The writer is the author of ‘Two Hundred Years of Muddling Through: The Surprising Story of the British Economy’
It’s becoming worryingly easy to use the dreaded phrase “the 1970s” when talking about the British economy. Inflation has been stubbornly high, industrial unrest continues to dominate the news agenda, and all against a backdrop of rising energy prices and a government that seems to be stumbling from crisis to crisis. The presence of advertisements for an ABBA concert, no doubt in holographic form, across the tube network adds to the sense that the UK has stepped back five decades to a time that has become synonymous with economic failure.
However, the comparison, while superficially appealing, is often overstated. Britain certainly has an inflation problem. Headline inflation was still above 10 percent in the UK in March compared with 7.8 percent in Germany or 6.6 percent in France. For two months in a row, the headline rate has stubbornly refused to fall as much as analysts expected. Most alarmingly, core inflation, excluding volatile components such as food and energy prices, remains above 6%, as does service price inflation, which is often seen as the best indicator of internally driven price pressure. All of that will be enough to ensure that the Bank of England feels the need to press ahead with its monetary policy tightening.
But the story has turned from one of rising inflation to one that fails to come down as quickly as expected. It’s far from a comfortable place to be, but at least it’s showing some signs of progress. Few doubt that headline inflation should fall sharply in the coming months as the impact of rising 2021-22 energy prices begins to fade from the numbers.
What will happen to core inflation is less clear. There has been much talk of a 1970s style wage and price spiral. The fear was that workers would raise their wages in an attempt to protect their income but, in doing so, would force companies into a new round of price hikes. Annual wage growth rose as lockdowns eased in 2021 and businesses that reopened struggled to fill vacancies. However, in recent months, as growth has slowed and the number of job openings has decreased, wage growth has slowed. The result has been wage pressure strong enough to raise business costs and core inflation, but not strong enough to protect real household incomes, which have suffered a sharp contraction.
The problem with the easy story of the 1970s is that the job market of the 2020s is not the job market of that decade. Unions are weaker by an order of magnitude: around one in five British workers are members today, compared with more than half at their peak. Legislation in the 1980s and 1990s created a much more liberal labor market. The bargaining power of labor is structurally lower than it was before.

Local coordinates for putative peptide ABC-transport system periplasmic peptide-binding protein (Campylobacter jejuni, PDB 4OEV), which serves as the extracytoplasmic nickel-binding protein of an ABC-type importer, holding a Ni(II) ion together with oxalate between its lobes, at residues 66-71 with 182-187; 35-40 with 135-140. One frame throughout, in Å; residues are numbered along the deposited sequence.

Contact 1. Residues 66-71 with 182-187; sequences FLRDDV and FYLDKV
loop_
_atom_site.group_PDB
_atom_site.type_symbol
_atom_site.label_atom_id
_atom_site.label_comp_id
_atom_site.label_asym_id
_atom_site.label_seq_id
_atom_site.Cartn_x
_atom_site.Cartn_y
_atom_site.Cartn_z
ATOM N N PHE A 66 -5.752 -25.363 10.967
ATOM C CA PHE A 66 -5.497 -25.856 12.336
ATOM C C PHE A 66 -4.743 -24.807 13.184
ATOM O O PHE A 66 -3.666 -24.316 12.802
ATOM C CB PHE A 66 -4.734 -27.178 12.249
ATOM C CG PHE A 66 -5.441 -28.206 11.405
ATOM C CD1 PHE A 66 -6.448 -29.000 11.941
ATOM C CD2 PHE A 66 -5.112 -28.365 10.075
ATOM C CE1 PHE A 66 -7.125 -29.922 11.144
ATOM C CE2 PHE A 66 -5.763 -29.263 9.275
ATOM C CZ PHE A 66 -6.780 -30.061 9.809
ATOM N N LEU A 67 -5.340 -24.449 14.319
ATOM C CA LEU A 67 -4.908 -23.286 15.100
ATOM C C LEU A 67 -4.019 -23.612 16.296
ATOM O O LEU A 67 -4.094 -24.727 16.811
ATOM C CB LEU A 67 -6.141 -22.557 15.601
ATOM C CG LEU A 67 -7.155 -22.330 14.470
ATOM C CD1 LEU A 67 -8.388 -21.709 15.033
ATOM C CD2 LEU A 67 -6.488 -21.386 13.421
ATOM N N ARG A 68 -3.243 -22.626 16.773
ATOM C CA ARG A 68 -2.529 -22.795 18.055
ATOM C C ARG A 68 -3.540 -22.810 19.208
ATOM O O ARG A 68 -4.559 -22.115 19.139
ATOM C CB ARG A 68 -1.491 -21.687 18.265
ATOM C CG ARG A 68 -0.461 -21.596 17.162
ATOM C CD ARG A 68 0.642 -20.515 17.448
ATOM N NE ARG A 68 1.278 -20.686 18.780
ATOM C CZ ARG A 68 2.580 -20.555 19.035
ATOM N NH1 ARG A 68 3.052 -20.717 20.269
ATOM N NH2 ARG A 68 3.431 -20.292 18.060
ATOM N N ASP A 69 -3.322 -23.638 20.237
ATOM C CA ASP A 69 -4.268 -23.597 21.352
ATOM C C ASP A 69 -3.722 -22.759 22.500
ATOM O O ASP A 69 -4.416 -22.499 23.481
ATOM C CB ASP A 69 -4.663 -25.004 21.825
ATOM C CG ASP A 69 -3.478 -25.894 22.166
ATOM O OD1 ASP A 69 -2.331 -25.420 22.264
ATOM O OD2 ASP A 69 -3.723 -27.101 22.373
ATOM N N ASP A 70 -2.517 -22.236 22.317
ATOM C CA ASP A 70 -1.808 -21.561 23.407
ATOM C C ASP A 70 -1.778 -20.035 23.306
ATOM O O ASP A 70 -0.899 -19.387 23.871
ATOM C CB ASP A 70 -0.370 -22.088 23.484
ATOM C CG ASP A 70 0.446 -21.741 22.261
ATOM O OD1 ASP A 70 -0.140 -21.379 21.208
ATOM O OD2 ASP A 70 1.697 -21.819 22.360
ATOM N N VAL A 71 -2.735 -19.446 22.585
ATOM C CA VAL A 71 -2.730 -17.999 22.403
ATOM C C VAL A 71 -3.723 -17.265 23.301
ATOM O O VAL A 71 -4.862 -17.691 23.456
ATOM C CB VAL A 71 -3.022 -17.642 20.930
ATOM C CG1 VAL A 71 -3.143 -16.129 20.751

The sad truth is that there is no simple answer to the question “What is ailing the British economy?” Instead, a multitude of interrelated crises are unfolding at the same time. The rise in the world price of energy and all the disruptions caused by the pandemic are of course immediate factors and the UK has been particularly affected by both. In the aftermath of Covid-19, NHS waiting lists for routine appointments and operations rose to around 7 million, an increase of 75 per cent on 2019.
That has become a macroeconomic problem, with 6 percent of working-age people now calling themselves too sick to work. Strikes in transport and the public sector, in response to falling real wages, have also taken on macroeconomic importance with the annual number of lost working days reaching its highest levels since the 1990s.
Then there is Brexit. After the 2016 referendum, many companies canceled or postponed capital spending plans as they awaited clarity on what Britain’s new trade deals would look like. That uncertainty led to a shortfall in business investment. The new trade agreements themselves represent friction on a previously frictionless trade border, weakening long-term productivity and economic growth and increasing price pressures now at the margin.
But the problems also predate 2016. Productivity growth, the main driver of both economic growth and living standards, has been abysmal since 2008. It is this underlying crisis that has left expected real household incomes at mid-2020s no higher than a decade and a half earlier.
On an important level, the 1970s analogy contains important truths. Then, as now, the government was forced to deal with simultaneous crises that required different and often incompatible policy responses. British governments in that decade were overwhelmed not only by rising oil prices and a spiral of prices and wages, but also by half a dozen other problems, from the collapse of Bretton Woods to the boom and bust of the property market. .
The current government now risks being equally overwhelmed by managing the ongoing economic fallout from the pandemic at the same time as an energy price crisis, along with Brexit, against a backdrop of 15 years of weak growth and with the challenge of net zero transition ahead. The real sentiment of the 1970s for politicians is one of almost constant firefighting.